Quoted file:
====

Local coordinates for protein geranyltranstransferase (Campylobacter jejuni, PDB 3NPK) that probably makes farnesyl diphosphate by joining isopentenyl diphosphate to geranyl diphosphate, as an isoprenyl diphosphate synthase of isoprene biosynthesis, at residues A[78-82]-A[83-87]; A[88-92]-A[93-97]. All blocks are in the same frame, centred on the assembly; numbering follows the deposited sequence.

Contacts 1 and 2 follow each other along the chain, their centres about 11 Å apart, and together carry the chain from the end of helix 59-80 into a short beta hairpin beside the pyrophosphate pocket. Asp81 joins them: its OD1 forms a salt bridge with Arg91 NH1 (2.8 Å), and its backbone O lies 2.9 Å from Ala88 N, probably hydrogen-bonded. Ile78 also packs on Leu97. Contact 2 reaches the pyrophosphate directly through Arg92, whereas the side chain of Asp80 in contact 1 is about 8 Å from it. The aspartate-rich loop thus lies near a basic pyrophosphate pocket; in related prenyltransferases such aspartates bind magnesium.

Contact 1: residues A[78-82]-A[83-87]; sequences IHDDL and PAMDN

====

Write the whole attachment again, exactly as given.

Local coordinates for protein geranyltranstransferase (Campylobacter jejuni, PDB 3NPK) that probably makes farnesyl diphosphate by joining isopentenyl diphosphate to geranyl diphosphate, as an isoprenyl diphosphate synthase of isoprene biosynthesis, at residues A[78-82]-A[83-87]; A[88-92]-A[93-97]. All blocks are in the same frame, centred on the assembly; numbering follows the deposited sequence.

Contacts 1 and 2 follow each other along the chain, their centres about 11 Å apart, and together carry the chain from the end of helix 59-80 into a short beta hairpin beside the pyrophosphate pocket. Asp81 joins them: its OD1 forms a salt bridge with Arg91 NH1 (2.8 Å), and its backbone O lies 2.9 Å from Ala88 N, probably hydrogen-bonded. Ile78 also packs on Leu97. Contact 2 reaches the pyrophosphate directly through Arg92, whereas the side chain of Asp80 in contact 1 is about 8 Å from it. The aspartate-rich loop thus lies near a basic pyrophosphate pocket; in related prenyltransferases such aspartates bind magnesium.

Contact 1: residues A[78-82]-A[83-87]; sequences IHDDL and PAMDN